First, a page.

Sounds like you’ve just got a beef with the airline/aircraft/and these pilots. RIP.

Jim M
Guest

Hmmm. . . .a lot of defending pilots today. Some justified, some perhaps not so.

Keep in mind that pilot error is often the cause of fatal air craft accidents. So if I was a betting man it looks like pilot error (or training error) isn’t too far off as a root cause.

http://www.planecrashinfo.com/cause.htm

A
Guest

The one thing we know for sure is that there will be changes to pilot training because of this, probably across all aircraft and all airlines. In the end we will all be safer on future flights because the black boxes were found and the questions about what happened were answered. While this fact is likely little solace for the relatives of the 228 people lost, I contend that their deaths are not in vain.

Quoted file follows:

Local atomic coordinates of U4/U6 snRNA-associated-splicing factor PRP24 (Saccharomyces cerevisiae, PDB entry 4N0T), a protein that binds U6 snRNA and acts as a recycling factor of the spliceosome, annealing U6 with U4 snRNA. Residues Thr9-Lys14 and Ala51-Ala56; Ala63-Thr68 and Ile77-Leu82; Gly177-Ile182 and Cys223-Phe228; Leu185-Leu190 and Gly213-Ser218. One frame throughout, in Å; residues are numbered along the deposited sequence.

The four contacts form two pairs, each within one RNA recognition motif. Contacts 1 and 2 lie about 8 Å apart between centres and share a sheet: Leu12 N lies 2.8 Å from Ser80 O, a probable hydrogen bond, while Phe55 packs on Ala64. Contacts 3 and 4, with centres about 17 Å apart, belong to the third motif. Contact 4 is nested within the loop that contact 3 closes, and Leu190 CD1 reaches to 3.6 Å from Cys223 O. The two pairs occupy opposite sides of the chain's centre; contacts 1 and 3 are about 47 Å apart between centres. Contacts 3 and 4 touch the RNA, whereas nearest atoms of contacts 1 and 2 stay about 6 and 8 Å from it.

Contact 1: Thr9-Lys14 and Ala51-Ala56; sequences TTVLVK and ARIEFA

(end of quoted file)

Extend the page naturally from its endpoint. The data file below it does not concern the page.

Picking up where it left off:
KB
Guest
Sorry but flying an a330 at FL350 is not the same as tooling around in a C172 at 5000 feet. You may only have a +/-5kt margin to keep the plane inside, and one really does rely upon the a/c to give an indication of the true speed. Do you really think any pilot can give you the airspeed to within 5 knots even in smooth air if blindfolded? In the low/slow regime such as approach and landing, your stall graphic is true. At cruise in a highly turbulent regime, not so much. Stall does not necessarily mean that your… Read more »
Armondm
Guest

I’m not trying to say that the aircraft fly the same…you are missing my point completely.

What I’m saying is at the moment when things are occurring, it’s extremely difficult to assess what’s happening.

A high AoA is relative to the flightpath…..and a stall occurs when separation occurs….which is always due to the angle of attack exceeding what is allowed for the design of that wing.

KB
Guest

Sorry, I was commenting on the original image of the Stall check and cross image. Yes, it’s highly confusing, which is precisely why its so easy for the a/c to move outside the flight envelope.